The authors argue that these middle children have distinct competitive advantages over the cohort of technology giants that have recently been pursuing the healthcare space, which include the likes of Amazon, Alphabet, and Apple.
- Middle children with market capitalizations between $10b and $350b are large enough to make an impact in healthcare, but small enough to avoid the scrutiny of massive players. They are often consumer-facing, with business lines that could pivot towards a healthcare use case (picture Lululemon’s acquisition of Mirror).
- Larger middle children have deep pockets and talents pools (Salesforce, Nike), with the capabilities to pursue large healthcare goals.
- Smaller middle children have more specialized capabilities (Garmin, Airbnb), that could help with solving more focused problems.
Middle Children Advantages
- Smaller healthcare goals are big enough for middle children to pursue for growth, whereas much larger companies need loftier projects to warrant market expansion.
- Loyal customer bases can be activated by middle children to establish initial users while avoiding the regulatory attention quickly drawn by larger competitors.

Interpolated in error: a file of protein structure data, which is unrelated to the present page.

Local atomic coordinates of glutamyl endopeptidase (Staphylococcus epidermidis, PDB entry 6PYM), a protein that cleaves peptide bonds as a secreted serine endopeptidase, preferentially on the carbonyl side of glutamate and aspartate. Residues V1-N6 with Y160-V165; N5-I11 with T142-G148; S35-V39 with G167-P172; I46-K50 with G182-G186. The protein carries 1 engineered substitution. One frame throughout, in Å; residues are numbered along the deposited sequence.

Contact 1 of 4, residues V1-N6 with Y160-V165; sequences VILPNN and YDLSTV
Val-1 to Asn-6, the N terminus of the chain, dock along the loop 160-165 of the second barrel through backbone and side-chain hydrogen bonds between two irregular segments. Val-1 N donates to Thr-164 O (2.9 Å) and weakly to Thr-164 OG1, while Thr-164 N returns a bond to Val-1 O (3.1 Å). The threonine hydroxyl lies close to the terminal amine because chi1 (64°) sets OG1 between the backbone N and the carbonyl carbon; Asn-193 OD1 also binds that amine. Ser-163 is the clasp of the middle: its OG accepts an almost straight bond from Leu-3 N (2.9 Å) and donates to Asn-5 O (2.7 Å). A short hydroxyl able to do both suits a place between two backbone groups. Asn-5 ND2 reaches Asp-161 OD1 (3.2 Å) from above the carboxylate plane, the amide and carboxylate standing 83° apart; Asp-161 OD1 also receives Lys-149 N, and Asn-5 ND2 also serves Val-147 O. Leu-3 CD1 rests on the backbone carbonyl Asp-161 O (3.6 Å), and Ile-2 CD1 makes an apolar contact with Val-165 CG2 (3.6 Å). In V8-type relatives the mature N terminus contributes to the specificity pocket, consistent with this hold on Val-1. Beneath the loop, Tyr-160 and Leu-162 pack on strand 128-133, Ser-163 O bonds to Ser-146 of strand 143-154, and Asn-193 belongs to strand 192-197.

- Specialized assets from middle children, such as logistics expertise or data analytics, can provide a competitive edge in healthcare.
Potential Middle Children Plays
- Blizzard could passively monitor behavioral health conditions for children playing its games
- Paypal could integrate Health Savings Accounts to help users manage healthcare spending
- Hello Fresh could offer health insights and recommend food products for delivery
Gaining share within the $3.5t US healthcare market is a powerful motivator for any company looking to pursue a strategy shift, but even consumer-favorite brands will need humility to navigate the complex and quickly evolving environment.
Although middle children don’t specialize in the sector, Rock Health makes a solid case that they might be some of the best-positioned companies for healthcare disruption, and I wouldn’t be surprised if we’re reading about some of the plays listed in this blog post in next year’s business news.